You can only apply for a trademark that you actually use in commerce.
Then, the trademark office will decide if your name is ok. Let's say "Bob's Cars" is applied to. That is not trademarkable as it is too generic! Anyone with the name Bob who owns a car sales floor can accurately call that Bob's Cars. Dog Cake is just as generic and thus not trademarkable. USPTO has in or around 2007, using this vein, denied registering hotels.com, a lawsuit in the federal circuit of appeals was a loss in July 2009: even with .com, it was generic and not allowed as a trademark, it was not distinguishing itself. Similarly, in the appeal of matress.com the court did decide that:
Any term that the relevant public understands to refer to the genus of ‘online retail store services in the field of mattresses, beds and bedding’ is generic.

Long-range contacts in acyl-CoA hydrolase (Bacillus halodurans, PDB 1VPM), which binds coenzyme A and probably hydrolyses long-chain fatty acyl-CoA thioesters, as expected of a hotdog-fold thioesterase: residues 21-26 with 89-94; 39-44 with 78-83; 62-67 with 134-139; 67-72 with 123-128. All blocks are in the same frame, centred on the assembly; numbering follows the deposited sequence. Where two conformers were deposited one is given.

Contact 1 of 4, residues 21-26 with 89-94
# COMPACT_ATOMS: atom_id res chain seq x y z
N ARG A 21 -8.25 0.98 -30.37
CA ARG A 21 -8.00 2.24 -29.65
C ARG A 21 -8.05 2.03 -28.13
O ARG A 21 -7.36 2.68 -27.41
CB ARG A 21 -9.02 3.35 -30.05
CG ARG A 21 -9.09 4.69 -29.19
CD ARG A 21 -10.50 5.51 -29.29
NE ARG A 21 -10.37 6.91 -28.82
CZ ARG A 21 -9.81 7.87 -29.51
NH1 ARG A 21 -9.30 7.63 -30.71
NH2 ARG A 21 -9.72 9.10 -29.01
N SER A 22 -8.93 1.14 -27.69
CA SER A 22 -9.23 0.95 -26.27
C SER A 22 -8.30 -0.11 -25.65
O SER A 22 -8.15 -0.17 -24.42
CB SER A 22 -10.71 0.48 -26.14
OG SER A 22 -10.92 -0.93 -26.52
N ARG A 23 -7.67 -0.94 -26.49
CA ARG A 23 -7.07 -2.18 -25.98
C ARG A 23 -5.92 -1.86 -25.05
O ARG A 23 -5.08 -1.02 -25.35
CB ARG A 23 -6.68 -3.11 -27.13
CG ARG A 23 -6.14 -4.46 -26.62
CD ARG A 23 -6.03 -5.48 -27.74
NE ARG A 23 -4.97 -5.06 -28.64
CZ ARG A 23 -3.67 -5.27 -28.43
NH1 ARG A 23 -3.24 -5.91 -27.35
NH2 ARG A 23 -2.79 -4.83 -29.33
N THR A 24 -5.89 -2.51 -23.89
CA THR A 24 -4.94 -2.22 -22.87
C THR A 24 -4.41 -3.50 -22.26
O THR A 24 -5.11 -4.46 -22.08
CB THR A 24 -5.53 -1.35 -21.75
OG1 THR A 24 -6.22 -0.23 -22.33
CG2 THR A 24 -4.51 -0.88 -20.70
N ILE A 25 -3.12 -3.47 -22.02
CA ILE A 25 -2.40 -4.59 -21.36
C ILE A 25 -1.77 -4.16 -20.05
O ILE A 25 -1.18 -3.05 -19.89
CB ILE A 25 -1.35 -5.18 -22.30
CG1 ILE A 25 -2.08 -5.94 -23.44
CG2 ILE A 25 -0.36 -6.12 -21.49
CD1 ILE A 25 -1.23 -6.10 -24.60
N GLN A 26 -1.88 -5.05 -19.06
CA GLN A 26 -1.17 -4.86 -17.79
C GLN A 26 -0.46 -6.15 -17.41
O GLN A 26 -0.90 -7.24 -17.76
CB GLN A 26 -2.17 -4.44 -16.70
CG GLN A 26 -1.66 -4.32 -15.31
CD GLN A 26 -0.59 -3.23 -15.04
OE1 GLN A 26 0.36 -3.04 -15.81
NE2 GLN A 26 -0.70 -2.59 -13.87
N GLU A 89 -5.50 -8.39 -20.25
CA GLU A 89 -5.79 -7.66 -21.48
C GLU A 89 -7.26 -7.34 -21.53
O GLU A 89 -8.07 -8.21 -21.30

As such, a company named Bob's Cars is generally owned by Bob and selling cars. That is generic and is understood as Bob selling cars by the public. It can't be specific. Cakes for dogs are Dog Cakes. Any cake for a dog is a Dog Cake. It is just as generic as Bob selling cars.
However, if a brand has managed without protection to become non-generic before applying, then it can apply for a trademark with the whole name, as Booking.com managed to do in 2020 - however that verdict hinges on the fact that the site booking.com managed to become distinct from being 'just a generic retail store service in the field of' booking travel to be its own thing:
A term styled “generic.com” is a generic name for a class of goods
or services only if the term has that meaning to consumers.